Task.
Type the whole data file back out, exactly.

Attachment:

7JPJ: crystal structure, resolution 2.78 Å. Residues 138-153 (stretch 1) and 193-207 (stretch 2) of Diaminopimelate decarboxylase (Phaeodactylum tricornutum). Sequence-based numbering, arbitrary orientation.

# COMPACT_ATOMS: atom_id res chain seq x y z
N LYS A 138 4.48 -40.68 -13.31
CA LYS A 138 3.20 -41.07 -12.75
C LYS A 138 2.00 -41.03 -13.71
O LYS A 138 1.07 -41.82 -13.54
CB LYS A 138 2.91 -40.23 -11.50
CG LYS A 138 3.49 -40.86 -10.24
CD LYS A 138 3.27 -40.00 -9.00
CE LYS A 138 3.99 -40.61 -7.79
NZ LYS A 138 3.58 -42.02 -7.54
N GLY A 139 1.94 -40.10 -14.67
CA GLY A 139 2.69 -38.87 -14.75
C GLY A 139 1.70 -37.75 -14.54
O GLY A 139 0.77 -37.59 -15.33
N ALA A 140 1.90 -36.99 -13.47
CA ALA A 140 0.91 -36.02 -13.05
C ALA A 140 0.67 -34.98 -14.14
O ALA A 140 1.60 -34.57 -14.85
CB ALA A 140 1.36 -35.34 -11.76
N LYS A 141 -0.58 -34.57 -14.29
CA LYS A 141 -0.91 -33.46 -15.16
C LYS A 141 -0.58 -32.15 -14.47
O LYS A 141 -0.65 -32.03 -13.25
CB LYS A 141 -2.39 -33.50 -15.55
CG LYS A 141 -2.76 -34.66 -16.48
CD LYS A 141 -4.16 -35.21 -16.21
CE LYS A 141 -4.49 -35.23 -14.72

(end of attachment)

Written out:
7JPJ: crystal structure, resolution 2.78 Å. Residues 138-153 (stretch 1) and 193-207 (stretch 2) of Diaminopimelate decarboxylase (Phaeodactylum tricornutum). Sequence-based numbering, arbitrary orientation.

# COMPACT_ATOMS: atom_id res chain seq x y z
N LYS A 138 4.48 -40.68 -13.31
CA LYS A 138 3.20 -41.07 -12.75
C LYS A 138 2.00 -41.03 -13.71
O LYS A 138 1.07 -41.82 -13.54
CB LYS A 138 2.91 -40.23 -11.50
CG LYS A 138 3.49 -40.86 -10.24
CD LYS A 138 3.27 -40.00 -9.00
CE LYS A 138 3.99 -40.61 -7.79
NZ LYS A 138 3.58 -42.02 -7.54
N GLY A 139 1.94 -40.10 -14.67
CA GLY A 139 2.69 -38.87 -14.75
C GLY A 139 1.70 -37.75 -14.54
O GLY A 139 0.77 -37.59 -15.33
N ALA A 140 1.90 -36.99 -13.47
CA ALA A 140 0.91 -36.02 -13.05
C ALA A 140 0.67 -34.98 -14.14
O ALA A 140 1.60 -34.57 -14.85
CB ALA A 140 1.36 -35.34 -11.76
N LYS A 141 -0.58 -34.57 -14.29
CA LYS A 141 -0.91 -33.46 -15.16
C LYS A 141 -0.58 -32.15 -14.47
O LYS A 141 -0.65 -32.03 -13.25
CB LYS A 141 -2.39 -33.50 -15.55
CG LYS A 141 -2.76 -34.66 -16.48
CD LYS A 141 -4.16 -35.21 -16.21
CE LYS A 141 -4.49 -35.23 -14.72